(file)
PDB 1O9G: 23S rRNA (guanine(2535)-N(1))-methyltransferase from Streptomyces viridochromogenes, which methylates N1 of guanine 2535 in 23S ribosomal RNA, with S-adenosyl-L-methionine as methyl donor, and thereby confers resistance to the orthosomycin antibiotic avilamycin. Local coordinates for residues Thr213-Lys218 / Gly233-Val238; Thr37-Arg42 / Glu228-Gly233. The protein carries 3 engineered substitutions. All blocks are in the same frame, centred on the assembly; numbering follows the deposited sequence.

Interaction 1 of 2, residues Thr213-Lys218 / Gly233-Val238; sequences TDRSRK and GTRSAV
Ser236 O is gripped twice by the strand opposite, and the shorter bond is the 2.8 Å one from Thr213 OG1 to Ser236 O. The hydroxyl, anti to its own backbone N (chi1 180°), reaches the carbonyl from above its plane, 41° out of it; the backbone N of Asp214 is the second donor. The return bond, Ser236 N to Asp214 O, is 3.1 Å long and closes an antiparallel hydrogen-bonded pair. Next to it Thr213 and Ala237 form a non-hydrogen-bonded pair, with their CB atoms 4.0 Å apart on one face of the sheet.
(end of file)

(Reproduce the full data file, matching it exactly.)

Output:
PDB 1O9G: 23S rRNA (guanine(2535)-N(1))-methyltransferase from Streptomyces viridochromogenes, which methylates N1 of guanine 2535 in 23S ribosomal RNA, with S-adenosyl-L-methionine as methyl donor, and thereby confers resistance to the orthosomycin antibiotic avilamycin. Local coordinates for residues Thr213-Lys218 / Gly233-Val238; Thr37-Arg42 / Glu228-Gly233. The protein carries 3 engineered substitutions. All blocks are in the same frame, centred on the assembly; numbering follows the deposited sequence.

Interaction 1 of 2, residues Thr213-Lys218 / Gly233-Val238; sequences TDRSRK and GTRSAV
Ser236 O is gripped twice by the strand opposite, and the shorter bond is the 2.8 Å one from Thr213 OG1 to Ser236 O. The hydroxyl, anti to its own backbone N (chi1 180°), reaches the carbonyl from above its plane, 41° out of it; the backbone N of Asp214 is the second donor. The return bond, Ser236 N to Asp214 O, is 3.1 Å long and closes an antiparallel hydrogen-bonded pair. Next to it Thr213 and Ala237 form a non-hydrogen-bonded pair, with their CB atoms 4.0 Å apart on one face of the sheet.